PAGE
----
Animal Welfare: What Do Consumers Think?
Evaluates a range of consumers’ attitudes and opinions relating to animal welfare, the credibility of animal rights groups, and purchase considerations for meat products.
This article describes a Roper study of 1000 adults who have primary or shared responsibility for grocery shopping in their household. In addition, Roper conducted 6 focus groups among consumers with different meat consumption habits.
The findings show that consumers consider price, meat quality, and personal health and safety before making dietary selections. Price is the primary factor when making a purchase.
Quality is related to taste, and also health and safety.
Consumer health concerns are consumer controllable (fat content) and consumer uncontrollable (farm events such as hormones).
Consumer awareness of farming practices varies. They are aware that antibiotics are used in pork production, but this doesn’t impact purchase decisions.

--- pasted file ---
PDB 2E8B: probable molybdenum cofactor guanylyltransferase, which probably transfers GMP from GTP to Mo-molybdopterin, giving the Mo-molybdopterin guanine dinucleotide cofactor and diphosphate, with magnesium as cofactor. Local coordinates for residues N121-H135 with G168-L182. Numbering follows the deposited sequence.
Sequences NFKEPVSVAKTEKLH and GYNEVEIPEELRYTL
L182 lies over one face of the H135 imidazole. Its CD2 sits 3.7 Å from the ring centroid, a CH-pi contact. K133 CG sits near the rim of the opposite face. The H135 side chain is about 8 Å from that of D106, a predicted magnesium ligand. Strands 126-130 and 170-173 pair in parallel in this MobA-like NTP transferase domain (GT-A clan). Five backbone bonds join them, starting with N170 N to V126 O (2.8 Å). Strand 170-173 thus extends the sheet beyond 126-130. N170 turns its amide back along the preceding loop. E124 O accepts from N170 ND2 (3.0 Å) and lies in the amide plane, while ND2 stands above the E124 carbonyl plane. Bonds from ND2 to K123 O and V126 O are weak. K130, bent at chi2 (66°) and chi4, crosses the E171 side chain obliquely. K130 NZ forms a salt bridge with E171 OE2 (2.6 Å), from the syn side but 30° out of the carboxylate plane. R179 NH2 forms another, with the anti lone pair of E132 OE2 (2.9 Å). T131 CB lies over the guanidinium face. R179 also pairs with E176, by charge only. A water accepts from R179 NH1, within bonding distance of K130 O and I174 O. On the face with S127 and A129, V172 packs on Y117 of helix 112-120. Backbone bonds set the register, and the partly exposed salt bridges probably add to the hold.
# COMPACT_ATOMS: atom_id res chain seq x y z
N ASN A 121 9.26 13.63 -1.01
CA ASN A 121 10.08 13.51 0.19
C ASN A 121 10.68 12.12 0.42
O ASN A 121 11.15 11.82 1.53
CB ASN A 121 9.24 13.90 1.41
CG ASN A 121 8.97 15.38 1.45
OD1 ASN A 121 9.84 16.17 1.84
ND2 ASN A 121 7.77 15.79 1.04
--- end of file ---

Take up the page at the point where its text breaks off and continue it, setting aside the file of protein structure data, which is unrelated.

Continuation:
Government agencies are presumed to be primarily responsible for monitoring the industry.
Respondents believed that animal rights groups are concerned about the rights of animals rather than human health.
PETA is the most widely known animal rights organization, seen as extreme.
Consumers trust the media to report the news.
Consumers believe that producers know the animal production process and believe them above all others sources (83% confidence).
Consumers are unaware of existing animal care guidelines proposed by retailers and fast food chains. Guidelines developed by fast food chains are suspect to consumers.
Animal rights group rank 7th about of the top ten most credible information sauces, with a 51% of the people noting some level of confidence in them.